Wednesday, October 20, 2010

Wishing a Full Recovery for Eric LeGrand

In my very last post about the wheelchair user who scored a touchdown I described it as a cool convergence of sports and disability. But unfortunately every yin has its yang, and thus it was with great disappointment that I learned about Rutgers defensive tackle Eric LeGrand, who was paralyzed below the neck after making a tackle against Army this past weekend.  He has since undergone emergency spinal surgery and apparently is in good spirits.

Now in my world the phrase “paralyzed below the neck” is typically synonymous with quadriplegia, so I can only assume that is the kind of recovery that he has in store for him. As daunting and unfortunate as that is there has been some pretty good recent precedent of football players sustaining significant spinal cord injuries and having successful recoveries from them.

In 2000 former Penn State cornerback Adam Taliaferro sustained a SCI at the C-5 level. He was given a 3% chance of walking again but after eight months of rehab he was on his feet again (but never played again). I still remember watching him lead the team onto the field the following football season. It was pretty emotional. Rutgers coach Greg Schiano apparently spoke with mentor and former sideline boss Joe Paterno, who was Taliaferro’s coach at the time of his injury, to pick his brain about how to properly support LeGrand and move forward with the team.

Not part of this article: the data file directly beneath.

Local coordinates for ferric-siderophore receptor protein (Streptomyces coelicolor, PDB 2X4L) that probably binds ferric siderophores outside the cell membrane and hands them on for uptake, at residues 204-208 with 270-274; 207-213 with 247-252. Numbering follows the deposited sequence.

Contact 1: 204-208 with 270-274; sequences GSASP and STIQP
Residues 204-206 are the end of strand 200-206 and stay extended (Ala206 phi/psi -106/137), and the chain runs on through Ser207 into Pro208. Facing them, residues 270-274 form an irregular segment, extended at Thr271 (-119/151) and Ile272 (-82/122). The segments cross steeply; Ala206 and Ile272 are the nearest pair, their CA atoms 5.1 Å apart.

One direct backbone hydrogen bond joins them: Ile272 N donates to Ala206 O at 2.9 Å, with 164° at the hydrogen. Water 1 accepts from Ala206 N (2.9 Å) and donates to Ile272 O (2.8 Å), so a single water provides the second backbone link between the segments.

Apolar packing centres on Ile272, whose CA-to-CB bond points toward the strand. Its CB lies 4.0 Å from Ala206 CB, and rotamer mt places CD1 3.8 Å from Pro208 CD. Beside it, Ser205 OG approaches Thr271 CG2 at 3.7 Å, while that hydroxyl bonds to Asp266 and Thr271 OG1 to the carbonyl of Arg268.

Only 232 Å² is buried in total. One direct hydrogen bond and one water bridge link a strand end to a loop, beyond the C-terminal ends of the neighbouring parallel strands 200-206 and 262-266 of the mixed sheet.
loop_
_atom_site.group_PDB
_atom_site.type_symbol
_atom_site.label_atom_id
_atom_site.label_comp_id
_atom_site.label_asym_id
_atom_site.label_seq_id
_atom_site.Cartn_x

In 2007 Kevin Everett, a reserve tight end for the Buffalo Bills, sustained a SCI while attempting a special teams tackle against the Denver Broncos. He suffered a compression of his C-3 and C-4 vertebrae and initially had no movement in his extremities, which made him a very high level quadriplegic. But immediately after his injury a Bills team physician, Dr. Andrew Cappuccino, decided to do a medical procedure known as cold therapy or hypothermia therapy that reduces the body’s overall temperature via an intravenous cold saline solution and thereby protected Everett’s spinal cord from further swelling and damage. The therapy was developed with a great deal of help from Dr. Barth Green, the president of the Miami Project to Cure Paralysis. Dr. Cappuccino called Dr. Barth after he started the cold therapy. Anyway, it was a risky decision but ultimately was a good move because despite his initial chances of walking being bleak or dismal Everett also went on to be able to walk again.

So LeGrand is currently in a tough spot to be sure. I still vividly recall being in his shoes fourteen years ago: the fear, confusion, frustration, uncertainty, etc. But working in his favor are the facts that he is a conditioned athlete and that he had his injury in a time where there are a litany of medical advancements in the world of SCI. I extend my support and sympathies to both he and his family and hope that he has a full recovery. With some luck he might even end up like Taliaferro and Everett.



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